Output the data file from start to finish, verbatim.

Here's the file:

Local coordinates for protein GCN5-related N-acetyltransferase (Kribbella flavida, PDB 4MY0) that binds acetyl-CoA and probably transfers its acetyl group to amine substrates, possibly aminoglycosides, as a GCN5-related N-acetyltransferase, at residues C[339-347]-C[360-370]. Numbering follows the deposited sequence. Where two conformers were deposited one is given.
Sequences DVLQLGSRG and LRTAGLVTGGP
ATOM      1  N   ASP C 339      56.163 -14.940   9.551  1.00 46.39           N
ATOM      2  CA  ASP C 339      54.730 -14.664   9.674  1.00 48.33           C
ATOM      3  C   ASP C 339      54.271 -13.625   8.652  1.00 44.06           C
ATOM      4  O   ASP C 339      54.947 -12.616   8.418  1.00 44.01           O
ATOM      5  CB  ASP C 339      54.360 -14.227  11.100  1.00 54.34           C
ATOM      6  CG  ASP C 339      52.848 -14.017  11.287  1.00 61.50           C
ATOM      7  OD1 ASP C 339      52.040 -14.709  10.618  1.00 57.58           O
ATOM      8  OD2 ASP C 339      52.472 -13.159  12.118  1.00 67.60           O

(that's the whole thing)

Local coordinates for protein GCN5-related N-acetyltransferase (Kribbella flavida, PDB 4MY0) that binds acetyl-CoA and probably transfers its acetyl group to amine substrates, possibly aminoglycosides, as a GCN5-related N-acetyltransferase, at residues C[339-347]-C[360-370]. Numbering follows the deposited sequence. Where two conformers were deposited one is given.
Sequences DVLQLGSRG and LRTAGLVTGGP
ATOM      1  N   ASP C 339      56.163 -14.940   9.551  1.00 46.39           N
ATOM      2  CA  ASP C 339      54.730 -14.664   9.674  1.00 48.33           C
ATOM      3  C   ASP C 339      54.271 -13.625   8.652  1.00 44.06           C
ATOM      4  O   ASP C 339      54.947 -12.616   8.418  1.00 44.01           O
ATOM      5  CB  ASP C 339      54.360 -14.227  11.100  1.00 54.34           C
ATOM      6  CG  ASP C 339      52.848 -14.017  11.287  1.00 61.50           C
ATOM      7  OD1 ASP C 339      52.040 -14.709  10.618  1.00 57.58           O
ATOM      8  OD2 ASP C 339      52.472 -13.159  12.118  1.00 67.60           O